Electricity prices to rise to ฿4 a unit from May as government plans a new series of supports for families in its effort to raise spending power. The fall-off in oil prices has calmed fears about stagflation with the rise of the tax take auguring well for economic prospects once crisis headwinds are lifted.
Thailand’s economic prospects and bottom line both received a boost this week as the price of oil receded by 17% after surging the week before and the tax take from the opening five months of the fiscal year came in with a boost of over 5% or ฿46 billion. Nearly ฿2 billion of this alone came from a new VAT tax levied on foreign advertising platforms within Thailand such as Facebook and Google which generated nearly ฿2 billion for the kingdom with the new VAT charged on 127 foreign corporations yielding a total of ฿3.12 billion.
The Thai government’s financial position received a boost in recent days when the Revenue Department reported that tax collection was ahead by ฿46 billion in the five months from September 1st 2021 to the end of January 2022.
It comes in a week which also saw heightened fears over the price of oil and a return to 1970s era stagflation recede when market prices worldwide slid back from $126 a barrel to $105 for West Texas crude (WTI) with trading futures for oil also stabilising at a more benign price with the price of WTI crude for July coming in at $98.25.
Excess tax take to be applied to help people with higher living costs says top Finance Ministry official
Commenting on the boost to the government’s efforts, the permanent secretary at the Ministry of Finance, Krisada Chinavicharana, said that any excess tax taken ahead of projections this year will be used to alleviate the sharp rise in the cost of living for the Thai public.
Oil still boss as Thailand’s economy faces a return to 1970s stagflation over the ongoing Ukraine war
He revealed that the government had collected ฿911 billion in the first five months of the fiscal year producing a ฿46 billion surplus.
The financial budget and projections for the year provide for total government expenditure of ฿3.11 trillion with ฿2.4 trillion projected in revenue as the government seeks to underpin the economy and prospects for a stronger GDP recovery in 2022.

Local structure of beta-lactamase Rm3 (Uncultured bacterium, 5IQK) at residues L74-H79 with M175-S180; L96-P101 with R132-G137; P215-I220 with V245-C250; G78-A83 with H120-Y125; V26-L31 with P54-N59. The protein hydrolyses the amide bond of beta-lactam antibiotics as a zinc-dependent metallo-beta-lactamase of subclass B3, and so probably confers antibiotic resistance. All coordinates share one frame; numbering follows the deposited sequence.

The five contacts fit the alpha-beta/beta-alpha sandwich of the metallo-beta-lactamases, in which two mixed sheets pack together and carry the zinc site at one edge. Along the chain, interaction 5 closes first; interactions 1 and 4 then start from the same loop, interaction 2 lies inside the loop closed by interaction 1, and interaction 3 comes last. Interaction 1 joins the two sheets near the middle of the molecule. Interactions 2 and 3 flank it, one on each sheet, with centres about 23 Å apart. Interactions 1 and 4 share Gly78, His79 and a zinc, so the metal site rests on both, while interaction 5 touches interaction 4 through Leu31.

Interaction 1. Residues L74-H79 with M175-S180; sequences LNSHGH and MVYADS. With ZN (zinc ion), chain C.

New supports to boost people’s spending power being considered by the cabinet as electricity prices rise
The Thai cabinet meeting on Tuesday 22nd March is reported to be prepared to consider further measures to support the spending power of the public at this time as it has already been confirmed that electricity prices will be rising to ฿4 per unit of electricity from a current ฿3.85.
This will be implemented from May until August due to the spike in world oil prices.
The price will be applied to all electricity account holders including commercial and residential properties.
The hike in electricity prices will also coincide with the end of Phase 4 of the ‘Khon La Khrueng’ subsidy programme for the public where the government pays 50% of the cost of food, drink and general grocery items up to ฿150 per day.
Schemes must end when economy normalises
This week, the top Finance Ministry official declined to speculate on whether a fifth phase of the scheme will be introduced after the end of May.
He said such schemes cannot be maintained on a permanent footing as the economy is now poised to return to normal with most limitations due to the pandemic having already been lifted.
Included in the ฿46 billion windfall for the government is a boost from the new Value Added Tax charge of 7% levied on foreign entities outside Thailand who generate income online within the country.
New Value Added Tax (VAT) on goods and services paid by 127 foreign internet firms boosts state coffers
The new tax stream became effective on September 1st 2021 and has surpassed expectations with a total collection of ฿3.12 billion from 127 foreign firms whose turnover in Thailand exceeds ฿1.8 million per annum.
63% of this income came from online advertising revenue generated by some of the world’s largest social media and online networks which contributed ฿1.96 billion to the government’s bottom line.
Foreign eCommerce platforms generated ฿839 million for the government on a turnover of ฿11.99 billion.
A further ฿282 million was derived from VAT on membership fees for gaming and music services provided by firms outside Thailand on a turnover ฿4.02 billion while ฿12.8 million was derived from accommodation fees and ticket sales on a turnover of ฿183 million.
Well in excess of the ฿5 billion projected
The Director of the Revenue Department, Ekniti Nitithanprapas, told reporters that based on the performance of the new tax in the opening five months, his department felt that the final tax take from the new income source will be between ฿8 billion and ฿10 billion, well ahead of the ฿5 billion projected.
‘Collecting e-service tax from foreign operators or an online platform that provides electronic services to users in Thailand collected more than ฿3 billion in just 5 months, so it is expected that within 1 year the Revenue Department will be able to collect VAT from the service provider platforms overseas, to the order of ฿8 billion to ฿10 billion, which is higher than previously expected to be collected at ฿5 billion’, he explained to journalists when presenting his reports for the opening five months of the fiscal year 2021/2022.